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Engineering students’ project for new metal alloy accepted into NSF’s I-Corps program

March 11, 2021 - by Kim Delker

photo of two students working in a laboratory

A project led by students in the Department of Civil, Construction and Environmental Engineering at The University of New Mexico has received National Science Foundation (NSF) Innovation Corps (I-Corps) funding.

The project, called “A novel liquid metal of high density and low viscosity at room temperature,” is led by graduate students Ishtiaque Anwar and Mahya Hatambeigi, under the advisement of Professor John Stormont. The funding will go toward the further development of a new kind of metal alloy.

This metal alloy is liquid at room temperature, has low toxicity, is resistant to stress, and has shown the ability to conduct heat and electricity, all of which can increase its usage in a wide variety of applications. Such applications could include serving as a contact electrode for the electrical characterization of thin-film organic and semiconductor devices or as a possible coolant for fusion reactors. The new alloy is already in use for multiple research projects at UNM sponsored by the Department of Energy, Los Alamos National Laboratory and Sandia National Laboratories.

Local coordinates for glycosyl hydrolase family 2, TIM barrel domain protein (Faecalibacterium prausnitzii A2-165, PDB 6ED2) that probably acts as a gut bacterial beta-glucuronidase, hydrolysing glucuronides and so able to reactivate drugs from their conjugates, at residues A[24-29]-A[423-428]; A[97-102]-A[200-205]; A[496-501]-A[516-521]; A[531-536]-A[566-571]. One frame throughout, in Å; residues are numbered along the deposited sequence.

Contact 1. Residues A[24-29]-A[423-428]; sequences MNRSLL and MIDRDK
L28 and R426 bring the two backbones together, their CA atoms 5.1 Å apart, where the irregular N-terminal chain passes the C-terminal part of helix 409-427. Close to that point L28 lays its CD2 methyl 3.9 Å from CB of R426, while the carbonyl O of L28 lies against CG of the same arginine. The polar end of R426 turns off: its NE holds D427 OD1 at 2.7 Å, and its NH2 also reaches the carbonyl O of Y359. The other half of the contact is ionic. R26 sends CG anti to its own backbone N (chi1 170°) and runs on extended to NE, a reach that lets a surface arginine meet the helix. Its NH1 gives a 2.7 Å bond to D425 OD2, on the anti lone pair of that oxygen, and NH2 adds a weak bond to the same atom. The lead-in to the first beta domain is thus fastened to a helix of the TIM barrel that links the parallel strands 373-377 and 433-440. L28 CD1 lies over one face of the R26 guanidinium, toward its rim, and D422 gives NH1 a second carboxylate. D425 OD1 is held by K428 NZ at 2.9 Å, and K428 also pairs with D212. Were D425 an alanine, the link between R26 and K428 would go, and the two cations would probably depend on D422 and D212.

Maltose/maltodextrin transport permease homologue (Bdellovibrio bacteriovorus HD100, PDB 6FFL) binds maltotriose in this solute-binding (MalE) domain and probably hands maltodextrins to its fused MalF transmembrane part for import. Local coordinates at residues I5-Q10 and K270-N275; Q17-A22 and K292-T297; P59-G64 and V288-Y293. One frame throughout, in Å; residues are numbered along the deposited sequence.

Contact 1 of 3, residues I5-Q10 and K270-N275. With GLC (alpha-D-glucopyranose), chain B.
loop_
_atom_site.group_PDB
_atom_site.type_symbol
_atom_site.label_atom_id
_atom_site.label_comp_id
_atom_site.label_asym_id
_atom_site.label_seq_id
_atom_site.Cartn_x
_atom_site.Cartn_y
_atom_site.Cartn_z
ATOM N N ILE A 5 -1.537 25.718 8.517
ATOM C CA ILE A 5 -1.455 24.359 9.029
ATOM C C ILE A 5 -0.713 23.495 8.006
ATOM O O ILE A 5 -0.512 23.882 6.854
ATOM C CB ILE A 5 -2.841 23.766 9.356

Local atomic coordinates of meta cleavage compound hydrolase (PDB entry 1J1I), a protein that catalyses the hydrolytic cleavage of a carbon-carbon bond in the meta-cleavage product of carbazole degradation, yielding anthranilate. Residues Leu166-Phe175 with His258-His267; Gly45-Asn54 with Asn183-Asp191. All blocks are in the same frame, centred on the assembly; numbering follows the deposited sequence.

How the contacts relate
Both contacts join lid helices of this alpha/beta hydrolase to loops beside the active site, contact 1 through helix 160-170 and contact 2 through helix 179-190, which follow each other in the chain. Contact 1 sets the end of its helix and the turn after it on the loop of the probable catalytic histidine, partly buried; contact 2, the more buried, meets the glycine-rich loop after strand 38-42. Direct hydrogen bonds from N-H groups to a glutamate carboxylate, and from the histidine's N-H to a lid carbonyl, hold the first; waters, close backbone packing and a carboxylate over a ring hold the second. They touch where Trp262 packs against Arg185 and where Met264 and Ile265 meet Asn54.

The NSF I-Corps program uses experiential education to help researchers gain insight into entrepreneurship, starting a business, or industry requirements and challenges. Through I-Corps training, researchers can reduce the time to translate a promising idea from the laboratory to the marketplace, engaging with industry; talking to customers, partners and competitors; and encountering the uncertainty and excitement of creating successful innovations. The primary goal is to take innovations out of the university laboratory to explore the commercial potential.